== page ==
Is working at Glamour glamorous? Ha ha ha. I’ve been asked this before. I guess it is! It’s Britain’s number one magazine based in Mayfair, how can it not be? But everyone’s really down to earth and cool. It’s NOT Devil Wears Prada.

Whats the dress code and what do you suggest wearing to an interview at a magazine? Be yourself but look smart and feel good. There’s no real dress code. Lots of people dress up, some dress down, some dress in the middle. I can’t do “casual” in the office because I like getting “in the zone” on my way to work, but as Winter approaches I will definitely be getting the woolly jumpers out! I think smart-casual is a good middle ground, so you don’t feel too dressed up but you feel CHIC.

Whats the best thing youve been asked to do in your job so far? Interviewing Lena Dunham.

The worst?  When I was asked to go and buy my boss some underwear.

I hate when people ask what you think youll be doing in ten years from now- I dont even know what Im having for dinner tonight! So I’ll ask you where you see yourself in two to three years time instead. What are your achievable goals? I think I’ll still be writing and working at a magazine, hopefully working on book number two!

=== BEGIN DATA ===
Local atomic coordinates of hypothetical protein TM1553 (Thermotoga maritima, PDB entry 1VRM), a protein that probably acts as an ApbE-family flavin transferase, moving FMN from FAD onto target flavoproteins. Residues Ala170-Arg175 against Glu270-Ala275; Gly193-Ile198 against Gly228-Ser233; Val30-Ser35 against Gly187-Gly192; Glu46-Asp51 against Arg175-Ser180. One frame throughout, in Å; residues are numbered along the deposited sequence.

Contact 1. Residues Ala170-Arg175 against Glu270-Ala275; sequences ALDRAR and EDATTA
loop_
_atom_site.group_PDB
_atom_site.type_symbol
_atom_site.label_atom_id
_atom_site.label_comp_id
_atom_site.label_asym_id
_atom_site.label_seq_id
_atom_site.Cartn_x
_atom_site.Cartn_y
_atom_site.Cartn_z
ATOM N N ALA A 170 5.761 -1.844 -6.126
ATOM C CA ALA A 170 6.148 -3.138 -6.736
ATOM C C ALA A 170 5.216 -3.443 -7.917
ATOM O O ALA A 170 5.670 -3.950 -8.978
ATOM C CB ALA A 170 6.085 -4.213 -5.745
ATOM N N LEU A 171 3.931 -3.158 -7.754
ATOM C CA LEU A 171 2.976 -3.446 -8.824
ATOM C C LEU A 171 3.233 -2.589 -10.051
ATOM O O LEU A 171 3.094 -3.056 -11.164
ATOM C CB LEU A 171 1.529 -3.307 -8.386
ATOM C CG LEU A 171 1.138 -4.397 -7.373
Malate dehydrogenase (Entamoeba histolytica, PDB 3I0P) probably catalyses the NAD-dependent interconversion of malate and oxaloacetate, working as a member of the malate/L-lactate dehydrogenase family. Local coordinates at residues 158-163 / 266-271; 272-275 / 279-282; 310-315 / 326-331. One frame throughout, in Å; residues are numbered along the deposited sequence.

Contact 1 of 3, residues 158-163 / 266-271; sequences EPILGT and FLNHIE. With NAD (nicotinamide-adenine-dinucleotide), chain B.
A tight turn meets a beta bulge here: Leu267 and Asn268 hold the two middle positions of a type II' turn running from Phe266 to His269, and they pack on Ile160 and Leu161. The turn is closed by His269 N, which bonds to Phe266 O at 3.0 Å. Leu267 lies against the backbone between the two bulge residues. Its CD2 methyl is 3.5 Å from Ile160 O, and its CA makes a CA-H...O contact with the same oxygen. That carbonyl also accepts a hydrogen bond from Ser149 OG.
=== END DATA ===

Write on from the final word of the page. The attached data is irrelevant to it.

As a creative, are you nervous that the industry is changing? I personally find it really exciting. As a blogger and working in “traditional media”, I think I’m quite good at noticing trends in both areas. I think new formats and platforms are growing so it’s up to the people behind a brand to move with the times, change platforms and understand people’s behaviour. Basically, you need to reflect on where you’re at every few months and see if you need to “upgrade” your site or change direction. Same with blogging. I find it worrying when people think YouTube is just a phase. I find people who say “that’s not how we normally do it” or refuse to change process or take risks quite frustrating, because the Internet changes so quickly that it’s important to keep up with new trends. You have to watch your competitors extremely closely.